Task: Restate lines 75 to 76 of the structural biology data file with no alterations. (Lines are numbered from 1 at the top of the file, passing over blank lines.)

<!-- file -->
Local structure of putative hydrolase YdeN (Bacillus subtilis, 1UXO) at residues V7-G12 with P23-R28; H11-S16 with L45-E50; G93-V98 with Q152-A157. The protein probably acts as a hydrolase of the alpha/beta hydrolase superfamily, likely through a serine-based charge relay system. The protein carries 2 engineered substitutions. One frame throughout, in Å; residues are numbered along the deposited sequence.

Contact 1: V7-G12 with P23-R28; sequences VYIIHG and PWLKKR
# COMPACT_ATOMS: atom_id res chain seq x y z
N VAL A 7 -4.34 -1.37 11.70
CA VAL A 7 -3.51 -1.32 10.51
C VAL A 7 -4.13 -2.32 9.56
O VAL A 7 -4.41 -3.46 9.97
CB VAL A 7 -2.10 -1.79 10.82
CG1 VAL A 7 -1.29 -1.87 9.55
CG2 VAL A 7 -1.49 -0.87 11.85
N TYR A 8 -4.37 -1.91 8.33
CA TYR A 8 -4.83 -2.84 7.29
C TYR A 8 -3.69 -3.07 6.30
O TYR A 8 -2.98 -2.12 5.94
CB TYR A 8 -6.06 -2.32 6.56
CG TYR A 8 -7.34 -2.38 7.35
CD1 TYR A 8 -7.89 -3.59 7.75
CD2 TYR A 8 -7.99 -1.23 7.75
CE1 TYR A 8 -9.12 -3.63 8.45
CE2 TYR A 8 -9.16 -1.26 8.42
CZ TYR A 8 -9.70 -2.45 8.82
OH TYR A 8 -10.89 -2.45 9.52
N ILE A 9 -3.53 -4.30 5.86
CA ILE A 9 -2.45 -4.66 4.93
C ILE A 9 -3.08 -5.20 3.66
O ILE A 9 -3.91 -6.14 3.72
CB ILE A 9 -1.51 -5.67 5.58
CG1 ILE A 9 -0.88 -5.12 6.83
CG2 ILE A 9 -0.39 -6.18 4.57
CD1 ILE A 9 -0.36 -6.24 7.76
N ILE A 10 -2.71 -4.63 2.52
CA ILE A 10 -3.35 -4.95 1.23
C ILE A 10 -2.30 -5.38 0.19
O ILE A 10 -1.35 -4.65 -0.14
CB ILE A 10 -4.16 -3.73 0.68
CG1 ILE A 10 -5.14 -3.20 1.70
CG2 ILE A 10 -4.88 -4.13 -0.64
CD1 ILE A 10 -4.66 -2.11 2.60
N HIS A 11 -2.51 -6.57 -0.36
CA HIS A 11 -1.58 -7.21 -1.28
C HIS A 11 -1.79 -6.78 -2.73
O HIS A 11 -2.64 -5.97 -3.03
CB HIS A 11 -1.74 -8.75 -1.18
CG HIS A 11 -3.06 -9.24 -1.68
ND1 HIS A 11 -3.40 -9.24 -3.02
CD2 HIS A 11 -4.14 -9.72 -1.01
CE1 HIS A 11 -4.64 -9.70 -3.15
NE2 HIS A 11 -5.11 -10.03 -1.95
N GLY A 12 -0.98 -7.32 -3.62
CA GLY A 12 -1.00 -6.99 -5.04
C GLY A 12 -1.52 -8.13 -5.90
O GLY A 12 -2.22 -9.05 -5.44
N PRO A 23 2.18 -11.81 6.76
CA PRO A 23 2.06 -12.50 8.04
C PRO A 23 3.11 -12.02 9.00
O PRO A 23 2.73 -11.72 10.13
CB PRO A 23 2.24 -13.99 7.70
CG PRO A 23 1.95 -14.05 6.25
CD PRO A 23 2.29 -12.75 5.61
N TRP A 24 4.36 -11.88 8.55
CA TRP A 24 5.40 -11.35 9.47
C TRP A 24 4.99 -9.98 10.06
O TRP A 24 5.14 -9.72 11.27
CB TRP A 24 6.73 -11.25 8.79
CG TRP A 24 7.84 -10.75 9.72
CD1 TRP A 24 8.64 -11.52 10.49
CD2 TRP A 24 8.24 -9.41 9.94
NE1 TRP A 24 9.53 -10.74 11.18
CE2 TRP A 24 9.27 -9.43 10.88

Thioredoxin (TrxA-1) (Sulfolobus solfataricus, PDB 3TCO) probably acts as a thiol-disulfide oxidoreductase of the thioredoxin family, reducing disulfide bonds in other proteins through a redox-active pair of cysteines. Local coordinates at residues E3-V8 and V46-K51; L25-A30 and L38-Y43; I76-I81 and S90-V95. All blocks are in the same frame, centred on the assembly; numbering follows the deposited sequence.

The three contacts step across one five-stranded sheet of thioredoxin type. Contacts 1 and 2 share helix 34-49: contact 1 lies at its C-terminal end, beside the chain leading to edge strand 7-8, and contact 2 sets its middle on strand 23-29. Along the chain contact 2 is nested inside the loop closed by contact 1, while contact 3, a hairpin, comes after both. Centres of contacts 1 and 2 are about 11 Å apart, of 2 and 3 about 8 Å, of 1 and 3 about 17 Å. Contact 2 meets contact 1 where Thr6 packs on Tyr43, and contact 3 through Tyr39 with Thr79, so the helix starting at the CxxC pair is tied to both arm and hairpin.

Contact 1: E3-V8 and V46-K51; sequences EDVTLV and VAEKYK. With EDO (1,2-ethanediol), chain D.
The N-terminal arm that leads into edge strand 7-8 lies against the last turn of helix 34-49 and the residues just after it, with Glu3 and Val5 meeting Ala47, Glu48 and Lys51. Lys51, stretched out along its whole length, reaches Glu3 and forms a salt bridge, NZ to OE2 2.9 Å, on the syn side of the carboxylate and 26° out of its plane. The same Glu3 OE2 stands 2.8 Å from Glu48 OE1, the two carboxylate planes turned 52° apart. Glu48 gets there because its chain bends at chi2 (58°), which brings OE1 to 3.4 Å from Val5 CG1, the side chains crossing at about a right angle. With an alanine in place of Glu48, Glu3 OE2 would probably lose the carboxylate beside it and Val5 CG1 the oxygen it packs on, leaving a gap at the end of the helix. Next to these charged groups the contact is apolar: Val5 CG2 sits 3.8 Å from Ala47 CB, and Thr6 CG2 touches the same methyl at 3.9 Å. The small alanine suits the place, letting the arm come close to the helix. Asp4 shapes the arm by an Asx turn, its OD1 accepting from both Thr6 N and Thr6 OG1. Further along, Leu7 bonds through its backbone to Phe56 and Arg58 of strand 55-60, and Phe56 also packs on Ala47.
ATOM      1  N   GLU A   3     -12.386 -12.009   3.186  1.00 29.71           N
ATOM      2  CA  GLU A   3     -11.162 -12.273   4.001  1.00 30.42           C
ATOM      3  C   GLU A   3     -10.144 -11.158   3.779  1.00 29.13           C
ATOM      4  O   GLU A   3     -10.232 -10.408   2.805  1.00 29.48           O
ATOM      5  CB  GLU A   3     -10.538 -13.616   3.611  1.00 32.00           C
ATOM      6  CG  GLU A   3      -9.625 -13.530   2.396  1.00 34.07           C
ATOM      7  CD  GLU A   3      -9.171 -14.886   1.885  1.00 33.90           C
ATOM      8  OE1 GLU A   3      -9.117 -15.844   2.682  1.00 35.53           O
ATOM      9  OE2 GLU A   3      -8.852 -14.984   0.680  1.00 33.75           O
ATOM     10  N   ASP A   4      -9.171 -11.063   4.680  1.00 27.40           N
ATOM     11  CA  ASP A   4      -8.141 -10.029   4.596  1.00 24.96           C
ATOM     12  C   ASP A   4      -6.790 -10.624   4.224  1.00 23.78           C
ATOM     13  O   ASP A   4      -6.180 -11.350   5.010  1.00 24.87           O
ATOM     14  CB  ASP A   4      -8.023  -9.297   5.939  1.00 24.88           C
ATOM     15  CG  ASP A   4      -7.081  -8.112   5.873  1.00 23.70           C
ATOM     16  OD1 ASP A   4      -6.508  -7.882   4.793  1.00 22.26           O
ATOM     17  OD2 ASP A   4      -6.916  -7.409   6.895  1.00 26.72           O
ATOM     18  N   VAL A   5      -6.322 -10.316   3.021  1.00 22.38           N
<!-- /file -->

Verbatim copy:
ATOM      2  CA  GLU A   3     -11.162 -12.273   4.001  1.00 30.42           C
ATOM      3  C   GLU A   3     -10.144 -11.158   3.779  1.00 29.13           C